DCSIMG

Police defend high use of Taser device

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Lincolnshire Police has responded to figures in an annual report in which it is highlighted as the third highest user of Taser devices in England and Wales.

Officers used the stun guns 259 times in 2013.

Police watchdog the Independent Police Complaints Commission issued the figures in its annual report and highlighted the high use of the devices by smaller forces like Lincolnshire compared to neighbouring forces.

However Lincolnshire’s assistant chief constable, Lee Freeman, said 80 per cent of the time Tasers were not actually fired when drawn.

“In simple terms the use of Taser is defined in three ways, stage one drawing it from its holster, stage two ‘red dotting’ the alleged offender (this involves pointing the Taser at an offender whereby a red dot appears on their body) and stage three discharging the Taser.

“The force dealt with more than 180,000 incidents in 2013. The IPCC report shows that amongst all those incidents Lincolnshire Police ‘used’ Taser 259 times that year, but it was actually fired only 47 times.” He explained that 23 per cent of Lincolnshire officers are trained to use Taser compared to an average of 8 per cent of police officers across the East Midlands area.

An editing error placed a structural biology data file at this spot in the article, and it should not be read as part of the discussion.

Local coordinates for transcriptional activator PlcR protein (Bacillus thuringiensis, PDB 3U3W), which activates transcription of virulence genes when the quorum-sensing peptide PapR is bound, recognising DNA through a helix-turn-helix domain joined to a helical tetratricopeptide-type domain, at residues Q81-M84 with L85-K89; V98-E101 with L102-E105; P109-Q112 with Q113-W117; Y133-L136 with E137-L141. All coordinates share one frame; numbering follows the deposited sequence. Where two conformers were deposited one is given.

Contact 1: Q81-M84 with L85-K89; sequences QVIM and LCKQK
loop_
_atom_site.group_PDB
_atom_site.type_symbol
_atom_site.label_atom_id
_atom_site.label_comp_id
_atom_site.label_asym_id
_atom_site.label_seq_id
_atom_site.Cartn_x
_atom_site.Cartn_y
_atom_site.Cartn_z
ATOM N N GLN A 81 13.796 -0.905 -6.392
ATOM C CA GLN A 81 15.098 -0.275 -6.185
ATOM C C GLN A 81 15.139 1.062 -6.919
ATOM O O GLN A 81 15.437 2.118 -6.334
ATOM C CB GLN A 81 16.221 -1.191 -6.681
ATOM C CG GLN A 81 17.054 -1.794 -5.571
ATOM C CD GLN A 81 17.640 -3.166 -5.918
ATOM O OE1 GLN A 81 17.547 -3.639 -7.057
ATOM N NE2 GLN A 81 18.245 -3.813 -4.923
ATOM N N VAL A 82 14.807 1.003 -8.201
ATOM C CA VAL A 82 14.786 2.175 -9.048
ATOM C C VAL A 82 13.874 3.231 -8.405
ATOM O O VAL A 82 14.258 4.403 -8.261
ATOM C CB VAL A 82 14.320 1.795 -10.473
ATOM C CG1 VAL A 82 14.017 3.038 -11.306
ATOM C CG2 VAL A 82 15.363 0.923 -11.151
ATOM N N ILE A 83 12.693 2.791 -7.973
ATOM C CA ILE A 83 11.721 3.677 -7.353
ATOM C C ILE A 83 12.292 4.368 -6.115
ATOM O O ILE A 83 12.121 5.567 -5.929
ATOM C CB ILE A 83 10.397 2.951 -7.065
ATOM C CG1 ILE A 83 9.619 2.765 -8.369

Given the large rural area policed by the force, and the time and distances required for Lincolnshire officers to travel to the scenes of violent incidents, sometimes involving the threat of the use of conventional firearms, knives or other weapons, Mr Freeman said they took the decision to train local area response teams, enabling them to get to violent incidents far quicker and be better equipped to deal with a wider range of potential problems when they arrive.

He said: “This decision was taken with the safety of the public and our officers and staff as our first priority. The Taser is a less lethal option than conventional firearms which potentially might have to be used to subdue an offender with a knife, as an example, if Taser was not available.”

Mr Freeman said the deployments of officers with conventional firearms to incidents across the county has reduced by about 46 per cent from 126 in 2011 (when the current level of authorised Taser officers were fully trained) down to 74 in 2013.

Since 2010-2011 assaults on police officers has reduced by approximately 25 per cent.

“This may or may not be due to the use of Taser but we believe that this is likely to have at least contributed to the reduction,” he added.

 

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